Imperfect action is better than perfect inaction. Click To Tweet

How to Build Your Resilience

Divide it into chunks

In 2014, forty-eight adult athletes of the Banco do Brasil Beach Volleyball Circuit participated in a study. The objective of this study was to analyze the impact of coping strategies on the resilience of beach volleyball athletes. It was concluded that the following personal resources have a significant impact on the development of a resilient athlete.

  • Optimism
  • Competitiveness
  • Motivation
  • Maturity
  • Persistence

The US Army, however, use Master Resilience Training (MRT). A big part of this program is focusing on the mental factors behind resilience and how to grow them. These include:

  • Self-awareness
  • Self-regulation
  • Mental agility
  • Optimism
  • Connections
  • Character strengths

Optimism is vital in both athletes and army training. You could also say that mental agility and persistence are similar factors. We’re comparing athletes and the army because of their focus on factors. It allows resilience to be divided into separate chunks.

Recognising and reinforcing factors like these during your working day or morning workout will help to build your resilience. Dividing your development into factors will also help you to understand what makes you resilient. And hopefully, you won’t have a sergeant shouting in your face while doing so. 


Believe in Yourself

Believing in yourself is a choice. As human beings, we tend to focus on the negativity that is happening in our lives. One of my tips is to use a notebook to catch all the wins of the day, week, or the month. Write them down with big, bold fat letters a few times all around the page. It helps to enjoy what you’re doing. Make it valuable and see that you’re moving forward. Then you will start to feel good about failures. Failures become motivators, not setbacks.

If you’re struggling to start a task, make notes first, just a short draft. Then leave the task for a couple of hours and focus on other activities. You could go for a run, or meet a friend, or clean the bathroom. It always works for me, because after a few hours, I come back to my desk with a fresh bunch of thoughts. The time away from the task lets your brain process and bounce back.


Believing in yourself is a choice. Click To Tweet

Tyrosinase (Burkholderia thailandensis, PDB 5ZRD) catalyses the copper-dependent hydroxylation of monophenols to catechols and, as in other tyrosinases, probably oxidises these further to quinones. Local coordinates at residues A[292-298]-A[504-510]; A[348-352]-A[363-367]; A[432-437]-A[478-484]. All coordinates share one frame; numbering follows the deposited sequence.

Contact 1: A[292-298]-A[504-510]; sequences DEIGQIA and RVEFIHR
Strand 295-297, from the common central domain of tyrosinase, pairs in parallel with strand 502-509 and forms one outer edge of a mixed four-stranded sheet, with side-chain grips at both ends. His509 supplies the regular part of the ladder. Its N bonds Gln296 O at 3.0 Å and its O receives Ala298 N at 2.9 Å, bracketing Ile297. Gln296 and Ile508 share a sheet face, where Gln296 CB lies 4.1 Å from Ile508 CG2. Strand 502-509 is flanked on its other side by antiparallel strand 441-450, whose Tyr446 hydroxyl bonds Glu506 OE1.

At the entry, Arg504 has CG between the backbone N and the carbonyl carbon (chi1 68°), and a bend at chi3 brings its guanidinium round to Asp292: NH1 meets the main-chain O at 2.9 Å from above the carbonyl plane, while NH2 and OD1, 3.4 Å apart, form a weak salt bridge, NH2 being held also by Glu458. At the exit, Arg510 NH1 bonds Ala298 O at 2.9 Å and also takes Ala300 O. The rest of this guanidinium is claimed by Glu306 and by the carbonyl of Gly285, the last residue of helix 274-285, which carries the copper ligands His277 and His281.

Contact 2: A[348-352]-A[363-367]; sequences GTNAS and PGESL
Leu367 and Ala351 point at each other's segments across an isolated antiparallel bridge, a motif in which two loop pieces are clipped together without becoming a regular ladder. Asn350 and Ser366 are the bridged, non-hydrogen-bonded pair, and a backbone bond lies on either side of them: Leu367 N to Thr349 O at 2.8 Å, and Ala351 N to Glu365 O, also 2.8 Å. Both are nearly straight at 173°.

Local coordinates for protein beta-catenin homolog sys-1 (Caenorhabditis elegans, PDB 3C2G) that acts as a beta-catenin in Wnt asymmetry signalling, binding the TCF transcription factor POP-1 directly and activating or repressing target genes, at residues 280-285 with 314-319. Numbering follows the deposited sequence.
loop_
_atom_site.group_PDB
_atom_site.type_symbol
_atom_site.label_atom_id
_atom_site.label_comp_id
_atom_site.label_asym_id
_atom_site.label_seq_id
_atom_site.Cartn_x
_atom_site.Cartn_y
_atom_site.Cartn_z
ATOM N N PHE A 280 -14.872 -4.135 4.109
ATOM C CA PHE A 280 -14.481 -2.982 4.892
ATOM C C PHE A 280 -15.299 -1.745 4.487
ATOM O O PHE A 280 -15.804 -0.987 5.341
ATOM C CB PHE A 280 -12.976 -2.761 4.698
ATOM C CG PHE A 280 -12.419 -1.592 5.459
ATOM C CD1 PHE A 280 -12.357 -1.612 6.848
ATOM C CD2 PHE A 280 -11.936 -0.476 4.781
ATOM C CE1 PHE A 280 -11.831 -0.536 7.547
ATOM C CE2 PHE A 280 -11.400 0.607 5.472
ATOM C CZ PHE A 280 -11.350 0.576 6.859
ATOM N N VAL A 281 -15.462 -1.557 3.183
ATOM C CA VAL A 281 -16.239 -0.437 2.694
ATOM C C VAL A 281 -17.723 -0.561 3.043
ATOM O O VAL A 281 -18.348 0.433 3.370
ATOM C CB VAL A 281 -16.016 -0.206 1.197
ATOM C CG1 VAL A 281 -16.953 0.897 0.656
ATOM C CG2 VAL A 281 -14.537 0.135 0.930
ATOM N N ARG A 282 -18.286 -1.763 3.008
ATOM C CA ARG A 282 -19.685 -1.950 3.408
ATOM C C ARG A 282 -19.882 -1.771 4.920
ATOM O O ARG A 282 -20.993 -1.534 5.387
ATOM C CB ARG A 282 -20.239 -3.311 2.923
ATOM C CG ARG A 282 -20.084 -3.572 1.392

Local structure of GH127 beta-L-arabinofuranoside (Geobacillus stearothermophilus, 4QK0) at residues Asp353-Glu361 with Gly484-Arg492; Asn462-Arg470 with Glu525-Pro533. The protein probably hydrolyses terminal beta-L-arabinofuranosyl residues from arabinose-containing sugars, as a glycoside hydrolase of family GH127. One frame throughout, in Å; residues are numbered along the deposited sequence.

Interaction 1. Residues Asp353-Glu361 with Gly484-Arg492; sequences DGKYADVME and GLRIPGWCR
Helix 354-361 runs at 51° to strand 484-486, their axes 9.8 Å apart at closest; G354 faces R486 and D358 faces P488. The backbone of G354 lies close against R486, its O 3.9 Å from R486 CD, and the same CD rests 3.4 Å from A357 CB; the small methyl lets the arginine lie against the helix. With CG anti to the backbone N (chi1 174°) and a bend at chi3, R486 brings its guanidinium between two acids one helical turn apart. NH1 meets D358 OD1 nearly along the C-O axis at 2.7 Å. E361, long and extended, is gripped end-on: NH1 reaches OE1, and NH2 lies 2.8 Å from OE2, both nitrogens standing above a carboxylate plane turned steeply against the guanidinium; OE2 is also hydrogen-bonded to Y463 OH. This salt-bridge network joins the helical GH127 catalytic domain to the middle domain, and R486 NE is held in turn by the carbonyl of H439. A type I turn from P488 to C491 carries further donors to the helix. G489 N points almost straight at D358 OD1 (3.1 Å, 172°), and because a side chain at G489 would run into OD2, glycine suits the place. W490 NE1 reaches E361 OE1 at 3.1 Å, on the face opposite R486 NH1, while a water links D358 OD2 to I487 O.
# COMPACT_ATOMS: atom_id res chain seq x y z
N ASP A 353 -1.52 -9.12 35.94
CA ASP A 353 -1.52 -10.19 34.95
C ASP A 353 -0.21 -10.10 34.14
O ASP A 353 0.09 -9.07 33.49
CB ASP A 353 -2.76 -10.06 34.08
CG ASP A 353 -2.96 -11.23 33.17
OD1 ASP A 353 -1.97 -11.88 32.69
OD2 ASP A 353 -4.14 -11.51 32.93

Challenge yourself to fail

I know this sounds a bit counterproductive but it can really help. Challenging yourself to fail will guide you to turn this failure into success. And after a while, it will become a habit. The best part of this is, no matter how big or small, you also need to reward yourself for every achievement. 

Say it out loud: “that was awesome, that was great, good job, it was a good decision, this was the best!”. It may seem weird at first, but you will be blown away at how positive it can be. Talking to yourself can change your attitude to everything you are going to do for the rest of the day. And it will scare away any weirdos because they’ll think you’re even weirder.


What’s Next?

I hope you’ve found this breakdown of resilience useful. I’ve been researching the power of resilience recently, which is why I’ve included a number of interesting studies in this blog post. If you keep moving forward, believe in yourself, and remember that imperfect action is better than perfect inaction. You’ll be bouncing back in no time!

If you’re looking for more ideas on resilience, stay tuned!

I’ll be writing more blog posts over the coming months.

And if you’ve got any techniques of your own or opinions to share, feel free to leave a comment below.

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TED Talks

Super- Resilience: How to FALL UP by Dr. Gregg Steinberg

What Trauma Taught Me About Resilience by Charles Hunt

Grit: the power of passion and perseverance by Angela Lee Duckworth